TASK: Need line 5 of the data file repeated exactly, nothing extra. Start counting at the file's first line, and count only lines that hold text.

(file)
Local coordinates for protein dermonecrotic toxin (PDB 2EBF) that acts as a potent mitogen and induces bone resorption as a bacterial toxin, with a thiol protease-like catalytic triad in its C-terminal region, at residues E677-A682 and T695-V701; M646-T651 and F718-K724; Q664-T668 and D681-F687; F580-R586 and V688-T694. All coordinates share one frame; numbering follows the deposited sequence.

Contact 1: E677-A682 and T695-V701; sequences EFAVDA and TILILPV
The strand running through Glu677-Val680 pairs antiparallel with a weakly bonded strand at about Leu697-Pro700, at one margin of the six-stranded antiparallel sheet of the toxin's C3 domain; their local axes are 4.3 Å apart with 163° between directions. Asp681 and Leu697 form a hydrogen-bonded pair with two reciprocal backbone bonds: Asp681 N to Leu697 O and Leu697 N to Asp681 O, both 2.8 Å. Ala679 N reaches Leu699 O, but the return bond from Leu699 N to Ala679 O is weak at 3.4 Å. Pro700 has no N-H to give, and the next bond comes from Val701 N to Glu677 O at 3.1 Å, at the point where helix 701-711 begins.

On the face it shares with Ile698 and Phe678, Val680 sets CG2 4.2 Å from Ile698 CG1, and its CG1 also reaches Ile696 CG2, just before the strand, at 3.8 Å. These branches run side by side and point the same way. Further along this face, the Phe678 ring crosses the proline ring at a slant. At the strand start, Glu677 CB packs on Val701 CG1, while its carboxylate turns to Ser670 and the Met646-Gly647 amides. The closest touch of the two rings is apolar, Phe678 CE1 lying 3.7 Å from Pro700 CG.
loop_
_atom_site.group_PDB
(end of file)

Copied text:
loop_